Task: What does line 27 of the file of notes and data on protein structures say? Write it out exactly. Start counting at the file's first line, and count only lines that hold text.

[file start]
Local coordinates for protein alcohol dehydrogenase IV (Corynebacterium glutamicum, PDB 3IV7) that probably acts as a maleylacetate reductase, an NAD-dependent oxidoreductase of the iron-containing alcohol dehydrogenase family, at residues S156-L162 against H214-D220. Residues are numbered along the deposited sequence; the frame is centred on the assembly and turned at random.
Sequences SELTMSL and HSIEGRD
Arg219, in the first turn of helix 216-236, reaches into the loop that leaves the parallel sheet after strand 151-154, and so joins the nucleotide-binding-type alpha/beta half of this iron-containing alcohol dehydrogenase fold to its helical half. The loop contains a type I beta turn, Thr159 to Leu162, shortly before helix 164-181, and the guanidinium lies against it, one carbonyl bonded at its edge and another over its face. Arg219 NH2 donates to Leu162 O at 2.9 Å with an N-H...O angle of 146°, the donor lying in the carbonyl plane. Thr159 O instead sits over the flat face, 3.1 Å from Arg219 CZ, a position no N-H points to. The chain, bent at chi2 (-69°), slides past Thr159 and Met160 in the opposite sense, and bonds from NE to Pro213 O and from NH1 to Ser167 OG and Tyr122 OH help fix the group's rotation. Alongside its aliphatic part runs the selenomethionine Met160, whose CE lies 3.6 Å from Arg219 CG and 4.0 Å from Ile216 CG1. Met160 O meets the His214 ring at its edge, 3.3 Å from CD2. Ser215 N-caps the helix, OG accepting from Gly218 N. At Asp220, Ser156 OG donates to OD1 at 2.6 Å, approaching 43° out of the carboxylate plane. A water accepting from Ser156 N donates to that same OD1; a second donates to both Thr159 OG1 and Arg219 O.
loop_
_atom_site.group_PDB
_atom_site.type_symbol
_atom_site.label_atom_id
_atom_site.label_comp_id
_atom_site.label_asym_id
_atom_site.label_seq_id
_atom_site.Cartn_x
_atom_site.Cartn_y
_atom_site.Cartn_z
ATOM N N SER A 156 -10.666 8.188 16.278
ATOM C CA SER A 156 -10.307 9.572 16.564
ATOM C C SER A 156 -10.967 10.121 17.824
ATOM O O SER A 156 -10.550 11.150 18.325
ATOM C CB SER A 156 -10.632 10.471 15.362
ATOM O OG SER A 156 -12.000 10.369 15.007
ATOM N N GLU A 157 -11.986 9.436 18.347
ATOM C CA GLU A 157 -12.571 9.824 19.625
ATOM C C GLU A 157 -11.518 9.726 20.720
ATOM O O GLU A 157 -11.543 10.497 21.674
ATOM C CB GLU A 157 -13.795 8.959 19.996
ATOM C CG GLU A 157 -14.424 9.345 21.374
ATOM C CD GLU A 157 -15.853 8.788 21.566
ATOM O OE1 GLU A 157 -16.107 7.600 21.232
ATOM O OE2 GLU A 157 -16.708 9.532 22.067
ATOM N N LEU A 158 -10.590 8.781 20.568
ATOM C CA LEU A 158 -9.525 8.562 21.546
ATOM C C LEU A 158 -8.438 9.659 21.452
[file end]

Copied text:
ATOM O OE1 GLU A 157 -16.107 7.600 21.232